IFLA Journal, Ahead of Print.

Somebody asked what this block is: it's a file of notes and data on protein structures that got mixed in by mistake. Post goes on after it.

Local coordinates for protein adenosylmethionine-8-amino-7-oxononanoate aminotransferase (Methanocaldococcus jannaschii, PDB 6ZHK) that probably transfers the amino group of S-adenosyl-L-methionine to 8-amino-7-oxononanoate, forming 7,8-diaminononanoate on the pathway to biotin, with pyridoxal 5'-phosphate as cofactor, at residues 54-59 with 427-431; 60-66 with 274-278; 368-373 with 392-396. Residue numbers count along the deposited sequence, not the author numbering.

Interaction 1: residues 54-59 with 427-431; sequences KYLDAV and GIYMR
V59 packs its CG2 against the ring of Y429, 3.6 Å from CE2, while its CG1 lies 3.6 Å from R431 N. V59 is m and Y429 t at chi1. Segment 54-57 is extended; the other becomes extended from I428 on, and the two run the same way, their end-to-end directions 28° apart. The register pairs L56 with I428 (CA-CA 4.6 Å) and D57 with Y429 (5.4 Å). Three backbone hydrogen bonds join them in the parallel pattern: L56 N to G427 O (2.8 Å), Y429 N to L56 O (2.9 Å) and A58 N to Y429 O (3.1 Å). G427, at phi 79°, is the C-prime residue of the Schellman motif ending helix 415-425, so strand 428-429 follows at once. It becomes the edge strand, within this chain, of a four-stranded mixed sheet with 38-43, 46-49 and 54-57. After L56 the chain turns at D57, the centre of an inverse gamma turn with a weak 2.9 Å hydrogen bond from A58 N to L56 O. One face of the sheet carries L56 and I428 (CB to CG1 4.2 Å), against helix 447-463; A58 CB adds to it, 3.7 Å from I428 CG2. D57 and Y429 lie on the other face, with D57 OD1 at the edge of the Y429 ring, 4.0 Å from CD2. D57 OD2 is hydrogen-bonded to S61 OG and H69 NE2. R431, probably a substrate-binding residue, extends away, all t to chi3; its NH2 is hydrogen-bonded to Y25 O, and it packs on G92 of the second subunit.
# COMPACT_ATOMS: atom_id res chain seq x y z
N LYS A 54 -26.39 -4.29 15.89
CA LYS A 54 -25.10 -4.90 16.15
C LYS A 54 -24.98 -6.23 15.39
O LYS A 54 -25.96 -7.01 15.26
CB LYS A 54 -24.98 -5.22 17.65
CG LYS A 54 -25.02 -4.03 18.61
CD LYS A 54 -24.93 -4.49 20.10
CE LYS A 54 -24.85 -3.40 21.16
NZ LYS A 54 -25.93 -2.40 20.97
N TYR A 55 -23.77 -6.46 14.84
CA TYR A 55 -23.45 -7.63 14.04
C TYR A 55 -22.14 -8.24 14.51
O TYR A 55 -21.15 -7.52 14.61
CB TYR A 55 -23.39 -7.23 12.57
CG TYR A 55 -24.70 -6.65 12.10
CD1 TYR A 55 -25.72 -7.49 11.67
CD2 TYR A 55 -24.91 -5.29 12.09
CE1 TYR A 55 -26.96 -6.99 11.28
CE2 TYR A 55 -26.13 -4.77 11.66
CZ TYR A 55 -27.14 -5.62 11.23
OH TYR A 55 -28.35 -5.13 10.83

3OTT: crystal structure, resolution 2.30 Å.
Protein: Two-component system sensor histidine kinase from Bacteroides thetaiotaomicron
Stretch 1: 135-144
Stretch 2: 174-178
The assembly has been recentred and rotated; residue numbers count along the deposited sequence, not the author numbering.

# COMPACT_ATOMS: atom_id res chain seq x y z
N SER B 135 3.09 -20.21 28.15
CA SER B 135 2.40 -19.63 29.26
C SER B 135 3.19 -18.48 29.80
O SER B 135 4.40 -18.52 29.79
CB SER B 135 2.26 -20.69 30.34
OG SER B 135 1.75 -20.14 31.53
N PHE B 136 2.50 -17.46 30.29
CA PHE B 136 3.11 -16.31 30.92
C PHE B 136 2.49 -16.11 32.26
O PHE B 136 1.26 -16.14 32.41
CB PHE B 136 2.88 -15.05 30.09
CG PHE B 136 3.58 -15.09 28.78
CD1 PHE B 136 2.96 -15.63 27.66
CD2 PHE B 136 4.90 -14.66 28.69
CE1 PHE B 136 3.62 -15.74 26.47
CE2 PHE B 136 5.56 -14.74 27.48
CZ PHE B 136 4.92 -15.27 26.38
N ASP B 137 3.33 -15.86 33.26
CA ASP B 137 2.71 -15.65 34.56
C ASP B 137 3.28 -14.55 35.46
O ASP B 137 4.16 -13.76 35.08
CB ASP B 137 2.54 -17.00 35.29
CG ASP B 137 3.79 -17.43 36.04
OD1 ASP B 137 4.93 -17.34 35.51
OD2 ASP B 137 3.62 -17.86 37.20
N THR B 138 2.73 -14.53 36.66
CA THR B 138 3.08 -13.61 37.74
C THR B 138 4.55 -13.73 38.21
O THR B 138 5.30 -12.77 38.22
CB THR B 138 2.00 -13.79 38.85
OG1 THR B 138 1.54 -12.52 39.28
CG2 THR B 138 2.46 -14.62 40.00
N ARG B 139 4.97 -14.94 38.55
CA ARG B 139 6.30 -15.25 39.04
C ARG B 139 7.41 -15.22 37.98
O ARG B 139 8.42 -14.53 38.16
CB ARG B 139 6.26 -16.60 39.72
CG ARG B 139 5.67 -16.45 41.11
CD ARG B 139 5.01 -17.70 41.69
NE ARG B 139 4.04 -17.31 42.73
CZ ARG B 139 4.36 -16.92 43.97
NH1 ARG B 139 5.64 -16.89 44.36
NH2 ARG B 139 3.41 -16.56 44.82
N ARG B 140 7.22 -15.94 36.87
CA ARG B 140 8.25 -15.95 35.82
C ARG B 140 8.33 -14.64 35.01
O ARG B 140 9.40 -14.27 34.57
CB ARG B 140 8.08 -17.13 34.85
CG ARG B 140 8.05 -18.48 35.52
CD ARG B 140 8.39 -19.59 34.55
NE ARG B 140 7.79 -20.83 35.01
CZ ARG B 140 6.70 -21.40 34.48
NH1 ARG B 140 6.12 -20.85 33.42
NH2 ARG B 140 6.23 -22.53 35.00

The findings of this literature review are applicable to university libraries globally, as students accessing libraries are now more culturally diverse than was the case historically. Prior to the COVID-19 pandemic, this diversity was due to increased numbers of international students attending selected universities in Europe, Australia, New Zealand, the UK and Canada. The literature suggests that the different information seeking, cultural transition, information disruption, English-language challenges and learning styles of Asian international students are not fully understood by western university libraries. Consequently, university libraries may not have strategically aligned to their university’s internationalisation objectives. Lack of understanding of the experiences of Asian international students potentially attenuates their well-being and academic success. Furthermore, this lack of adaption could place universities, such as those in Australia, at risk of not meeting national regulatory compliance expectations. This review examines the literature about the context of Asian international students’ use of Australian university libraries and introduces a research project that explores the lived experience of using Australian university libraries. The review identifies literature regarding the changing profile of Asian international students enrolled in Australian universities, their information-seeking behaviour, cross-cultural dimensions, their communication skills, and the expectations of an Australian university library. The review of this literature also seeks to explore who is studying international students, which methods are being used to do so, and which topics are of particular interest to the researchers. Finally, the review considers new post-COVID-19 pandemic opportunities for both libraries and other service areas to understand the needs of Asian international students as universities competitively recruit for their return.